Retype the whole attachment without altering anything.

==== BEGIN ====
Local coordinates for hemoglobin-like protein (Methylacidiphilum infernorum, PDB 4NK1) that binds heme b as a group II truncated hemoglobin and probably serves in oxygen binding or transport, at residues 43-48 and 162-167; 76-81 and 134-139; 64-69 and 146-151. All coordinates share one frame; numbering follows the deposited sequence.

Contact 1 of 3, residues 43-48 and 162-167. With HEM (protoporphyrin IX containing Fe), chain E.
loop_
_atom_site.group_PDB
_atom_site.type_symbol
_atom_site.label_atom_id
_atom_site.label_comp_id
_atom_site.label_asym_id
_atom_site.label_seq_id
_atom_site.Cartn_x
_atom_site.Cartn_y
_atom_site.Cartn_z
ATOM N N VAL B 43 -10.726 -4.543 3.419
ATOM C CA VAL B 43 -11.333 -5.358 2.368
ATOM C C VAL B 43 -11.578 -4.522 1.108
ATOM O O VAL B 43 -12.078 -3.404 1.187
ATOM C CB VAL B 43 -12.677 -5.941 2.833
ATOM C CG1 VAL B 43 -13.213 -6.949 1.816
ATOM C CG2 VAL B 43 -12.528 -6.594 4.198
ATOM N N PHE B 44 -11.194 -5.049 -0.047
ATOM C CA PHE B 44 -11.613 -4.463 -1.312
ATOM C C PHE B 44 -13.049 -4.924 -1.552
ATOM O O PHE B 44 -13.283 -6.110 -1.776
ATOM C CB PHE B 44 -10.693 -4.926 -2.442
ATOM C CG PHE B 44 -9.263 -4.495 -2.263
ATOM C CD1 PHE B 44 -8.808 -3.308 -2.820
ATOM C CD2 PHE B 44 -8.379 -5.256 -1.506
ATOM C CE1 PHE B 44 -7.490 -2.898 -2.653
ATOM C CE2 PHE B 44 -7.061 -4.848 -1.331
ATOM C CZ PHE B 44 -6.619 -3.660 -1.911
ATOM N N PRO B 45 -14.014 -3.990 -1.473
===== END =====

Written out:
Local coordinates for hemoglobin-like protein (Methylacidiphilum infernorum, PDB 4NK1) that binds heme b as a group II truncated hemoglobin and probably serves in oxygen binding or transport, at residues 43-48 and 162-167; 76-81 and 134-139; 64-69 and 146-151. All coordinates share one frame; numbering follows the deposited sequence.

Contact 1 of 3, residues 43-48 and 162-167. With HEM (protoporphyrin IX containing Fe), chain E.
loop_
_atom_site.group_PDB
_atom_site.type_symbol
_atom_site.label_atom_id
_atom_site.label_comp_id
_atom_site.label_asym_id
_atom_site.label_seq_id
_atom_site.Cartn_x
_atom_site.Cartn_y
_atom_site.Cartn_z
ATOM N N VAL B 43 -10.726 -4.543 3.419
ATOM C CA VAL B 43 -11.333 -5.358 2.368
ATOM C C VAL B 43 -11.578 -4.522 1.108
ATOM O O VAL B 43 -12.078 -3.404 1.187
ATOM C CB VAL B 43 -12.677 -5.941 2.833
ATOM C CG1 VAL B 43 -13.213 -6.949 1.816
ATOM C CG2 VAL B 43 -12.528 -6.594 4.198
ATOM N N PHE B 44 -11.194 -5.049 -0.047
ATOM C CA PHE B 44 -11.613 -4.463 -1.312
ATOM C C PHE B 44 -13.049 -4.924 -1.552
ATOM O O PHE B 44 -13.283 -6.110 -1.776
ATOM C CB PHE B 44 -10.693 -4.926 -2.442
ATOM C CG PHE B 44 -9.263 -4.495 -2.263
ATOM C CD1 PHE B 44 -8.808 -3.308 -2.820
ATOM C CD2 PHE B 44 -8.379 -5.256 -1.506
ATOM C CE1 PHE B 44 -7.490 -2.898 -2.653
ATOM C CE2 PHE B 44 -7.061 -4.848 -1.331
ATOM C CZ PHE B 44 -6.619 -3.660 -1.911
ATOM N N PRO B 45 -14.014 -3.990 -1.473